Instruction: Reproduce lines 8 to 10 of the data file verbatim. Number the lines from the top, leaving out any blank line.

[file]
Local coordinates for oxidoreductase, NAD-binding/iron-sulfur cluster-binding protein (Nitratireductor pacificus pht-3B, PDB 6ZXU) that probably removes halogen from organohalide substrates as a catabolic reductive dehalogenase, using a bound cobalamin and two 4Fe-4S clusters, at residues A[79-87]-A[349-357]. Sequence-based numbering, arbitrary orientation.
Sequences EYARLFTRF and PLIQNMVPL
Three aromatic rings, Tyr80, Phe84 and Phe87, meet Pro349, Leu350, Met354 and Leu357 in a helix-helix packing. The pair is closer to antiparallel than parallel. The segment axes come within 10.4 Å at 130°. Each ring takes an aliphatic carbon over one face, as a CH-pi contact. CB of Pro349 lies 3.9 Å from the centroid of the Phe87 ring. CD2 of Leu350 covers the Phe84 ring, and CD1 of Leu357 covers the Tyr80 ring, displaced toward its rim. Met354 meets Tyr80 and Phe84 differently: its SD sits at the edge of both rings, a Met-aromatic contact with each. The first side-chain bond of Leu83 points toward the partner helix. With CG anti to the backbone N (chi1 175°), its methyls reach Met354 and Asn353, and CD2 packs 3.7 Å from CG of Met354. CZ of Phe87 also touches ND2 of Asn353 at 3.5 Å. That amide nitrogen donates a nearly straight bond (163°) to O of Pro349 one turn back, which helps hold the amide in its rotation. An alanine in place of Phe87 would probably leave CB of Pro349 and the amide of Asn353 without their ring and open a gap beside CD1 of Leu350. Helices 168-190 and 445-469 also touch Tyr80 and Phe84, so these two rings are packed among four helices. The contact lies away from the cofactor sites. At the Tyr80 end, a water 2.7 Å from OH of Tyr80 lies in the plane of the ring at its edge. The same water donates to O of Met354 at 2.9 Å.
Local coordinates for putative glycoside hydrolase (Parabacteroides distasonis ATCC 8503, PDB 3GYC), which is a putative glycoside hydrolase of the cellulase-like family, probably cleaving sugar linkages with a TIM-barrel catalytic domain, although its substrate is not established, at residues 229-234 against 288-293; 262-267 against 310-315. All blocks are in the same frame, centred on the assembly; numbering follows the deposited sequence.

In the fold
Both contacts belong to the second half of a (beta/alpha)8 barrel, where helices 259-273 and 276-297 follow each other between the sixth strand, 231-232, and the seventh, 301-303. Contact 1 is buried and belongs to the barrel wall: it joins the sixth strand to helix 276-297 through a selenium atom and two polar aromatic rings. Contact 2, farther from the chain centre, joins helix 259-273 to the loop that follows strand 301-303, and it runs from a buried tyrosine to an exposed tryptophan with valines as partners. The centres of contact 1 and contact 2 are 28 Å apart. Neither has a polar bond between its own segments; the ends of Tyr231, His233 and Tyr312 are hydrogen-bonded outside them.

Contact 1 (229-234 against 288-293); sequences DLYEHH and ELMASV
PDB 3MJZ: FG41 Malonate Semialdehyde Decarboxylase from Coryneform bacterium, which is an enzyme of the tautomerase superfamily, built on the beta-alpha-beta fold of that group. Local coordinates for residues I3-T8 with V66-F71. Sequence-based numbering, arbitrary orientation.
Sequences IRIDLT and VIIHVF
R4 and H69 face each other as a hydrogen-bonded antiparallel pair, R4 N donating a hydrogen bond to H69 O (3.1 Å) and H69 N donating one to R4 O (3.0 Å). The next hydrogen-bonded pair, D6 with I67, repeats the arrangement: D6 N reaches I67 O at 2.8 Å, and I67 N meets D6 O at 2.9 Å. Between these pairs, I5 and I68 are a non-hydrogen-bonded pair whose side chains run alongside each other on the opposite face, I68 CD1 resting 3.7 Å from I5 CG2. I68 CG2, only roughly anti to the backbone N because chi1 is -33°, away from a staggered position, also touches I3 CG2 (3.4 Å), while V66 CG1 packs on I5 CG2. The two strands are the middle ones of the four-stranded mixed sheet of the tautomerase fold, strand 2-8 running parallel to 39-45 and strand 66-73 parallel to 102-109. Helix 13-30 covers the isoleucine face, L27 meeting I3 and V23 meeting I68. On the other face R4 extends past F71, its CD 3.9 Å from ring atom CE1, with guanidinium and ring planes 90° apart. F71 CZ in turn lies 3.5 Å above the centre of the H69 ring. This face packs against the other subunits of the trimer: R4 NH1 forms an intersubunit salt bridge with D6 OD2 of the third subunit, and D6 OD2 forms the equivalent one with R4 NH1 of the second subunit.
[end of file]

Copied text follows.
PDB 3MJZ: FG41 Malonate Semialdehyde Decarboxylase from Coryneform bacterium, which is an enzyme of the tautomerase superfamily, built on the beta-alpha-beta fold of that group. Local coordinates for residues I3-T8 with V66-F71. Sequence-based numbering, arbitrary orientation.
Sequences IRIDLT and VIIHVF
R4 and H69 face each other as a hydrogen-bonded antiparallel pair, R4 N donating a hydrogen bond to H69 O (3.1 Å) and H69 N donating one to R4 O (3.0 Å). The next hydrogen-bonded pair, D6 with I67, repeats the arrangement: D6 N reaches I67 O at 2.8 Å, and I67 N meets D6 O at 2.9 Å. Between these pairs, I5 and I68 are a non-hydrogen-bonded pair whose side chains run alongside each other on the opposite face, I68 CD1 resting 3.7 Å from I5 CG2. I68 CG2, only roughly anti to the backbone N because chi1 is -33°, away from a staggered position, also touches I3 CG2 (3.4 Å), while V66 CG1 packs on I5 CG2. The two strands are the middle ones of the four-stranded mixed sheet of the tautomerase fold, strand 2-8 running parallel to 39-45 and strand 66-73 parallel to 102-109. Helix 13-30 covers the isoleucine face, L27 meeting I3 and V23 meeting I68. On the other face R4 extends past F71, its CD 3.9 Å from ring atom CE1, with guanidinium and ring planes 90° apart. F71 CZ in turn lies 3.5 Å above the centre of the H69 ring. This face packs against the other subunits of the trimer: R4 NH1 forms an intersubunit salt bridge with D6 OD2 of the third subunit, and D6 OD2 forms the equivalent one with R4 NH1 of the second subunit.